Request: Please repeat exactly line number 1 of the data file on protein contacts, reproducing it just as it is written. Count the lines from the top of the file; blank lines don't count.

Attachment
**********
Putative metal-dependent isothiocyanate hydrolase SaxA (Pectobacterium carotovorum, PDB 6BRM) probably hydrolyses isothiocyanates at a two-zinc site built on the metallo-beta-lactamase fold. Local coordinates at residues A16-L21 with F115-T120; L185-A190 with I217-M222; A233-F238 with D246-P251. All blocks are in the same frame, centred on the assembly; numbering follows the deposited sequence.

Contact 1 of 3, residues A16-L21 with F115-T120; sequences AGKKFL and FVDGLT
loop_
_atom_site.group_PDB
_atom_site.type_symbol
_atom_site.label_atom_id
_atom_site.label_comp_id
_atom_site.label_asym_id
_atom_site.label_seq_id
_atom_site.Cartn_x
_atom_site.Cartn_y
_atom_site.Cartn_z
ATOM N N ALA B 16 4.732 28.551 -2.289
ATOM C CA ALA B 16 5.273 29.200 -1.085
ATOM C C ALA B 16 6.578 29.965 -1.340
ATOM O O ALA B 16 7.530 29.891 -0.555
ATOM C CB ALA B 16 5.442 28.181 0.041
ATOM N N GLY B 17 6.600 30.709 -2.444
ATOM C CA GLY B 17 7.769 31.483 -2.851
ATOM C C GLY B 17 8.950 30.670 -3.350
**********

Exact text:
Putative metal-dependent isothiocyanate hydrolase SaxA (Pectobacterium carotovorum, PDB 6BRM) probably hydrolyses isothiocyanates at a two-zinc site built on the metallo-beta-lactamase fold. Local coordinates at residues A16-L21 with F115-T120; L185-A190 with I217-M222; A233-F238 with D246-P251. All blocks are in the same frame, centred on the assembly; numbering follows the deposited sequence.